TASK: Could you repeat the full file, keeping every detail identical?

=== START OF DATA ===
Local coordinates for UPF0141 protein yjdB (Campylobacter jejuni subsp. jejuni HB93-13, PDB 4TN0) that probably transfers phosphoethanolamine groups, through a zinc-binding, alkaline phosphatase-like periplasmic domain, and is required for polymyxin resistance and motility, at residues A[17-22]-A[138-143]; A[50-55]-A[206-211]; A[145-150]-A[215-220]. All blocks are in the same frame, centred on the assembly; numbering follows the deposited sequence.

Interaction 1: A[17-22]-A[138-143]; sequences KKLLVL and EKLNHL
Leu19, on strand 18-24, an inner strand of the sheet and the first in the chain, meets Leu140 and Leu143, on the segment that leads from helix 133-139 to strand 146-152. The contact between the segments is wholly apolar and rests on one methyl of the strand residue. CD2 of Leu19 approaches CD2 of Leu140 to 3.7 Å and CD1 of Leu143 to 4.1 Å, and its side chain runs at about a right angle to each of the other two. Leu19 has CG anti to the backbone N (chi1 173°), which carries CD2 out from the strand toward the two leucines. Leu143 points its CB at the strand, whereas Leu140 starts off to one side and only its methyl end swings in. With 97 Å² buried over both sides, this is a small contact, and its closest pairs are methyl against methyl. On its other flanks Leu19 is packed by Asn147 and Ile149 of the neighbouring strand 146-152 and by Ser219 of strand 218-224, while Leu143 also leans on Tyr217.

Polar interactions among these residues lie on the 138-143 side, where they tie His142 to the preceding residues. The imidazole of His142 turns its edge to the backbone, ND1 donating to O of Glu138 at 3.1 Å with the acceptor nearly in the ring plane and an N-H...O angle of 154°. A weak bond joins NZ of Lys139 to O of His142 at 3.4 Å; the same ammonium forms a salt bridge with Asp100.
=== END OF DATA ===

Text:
Local coordinates for UPF0141 protein yjdB (Campylobacter jejuni subsp. jejuni HB93-13, PDB 4TN0) that probably transfers phosphoethanolamine groups, through a zinc-binding, alkaline phosphatase-like periplasmic domain, and is required for polymyxin resistance and motility, at residues A[17-22]-A[138-143]; A[50-55]-A[206-211]; A[145-150]-A[215-220]. All blocks are in the same frame, centred on the assembly; numbering follows the deposited sequence.

Interaction 1: A[17-22]-A[138-143]; sequences KKLLVL and EKLNHL
Leu19, on strand 18-24, an inner strand of the sheet and the first in the chain, meets Leu140 and Leu143, on the segment that leads from helix 133-139 to strand 146-152. The contact between the segments is wholly apolar and rests on one methyl of the strand residue. CD2 of Leu19 approaches CD2 of Leu140 to 3.7 Å and CD1 of Leu143 to 4.1 Å, and its side chain runs at about a right angle to each of the other two. Leu19 has CG anti to the backbone N (chi1 173°), which carries CD2 out from the strand toward the two leucines. Leu143 points its CB at the strand, whereas Leu140 starts off to one side and only its methyl end swings in. With 97 Å² buried over both sides, this is a small contact, and its closest pairs are methyl against methyl. On its other flanks Leu19 is packed by Asn147 and Ile149 of the neighbouring strand 146-152 and by Ser219 of strand 218-224, while Leu143 also leans on Tyr217.

Polar interactions among these residues lie on the 138-143 side, where they tie His142 to the preceding residues. The imidazole of His142 turns its edge to the backbone, ND1 donating to O of Glu138 at 3.1 Å with the acceptor nearly in the ring plane and an N-H...O angle of 154°. A weak bond joins NZ of Lys139 to O of His142 at 3.4 Å; the same ammonium forms a salt bridge with Asp100.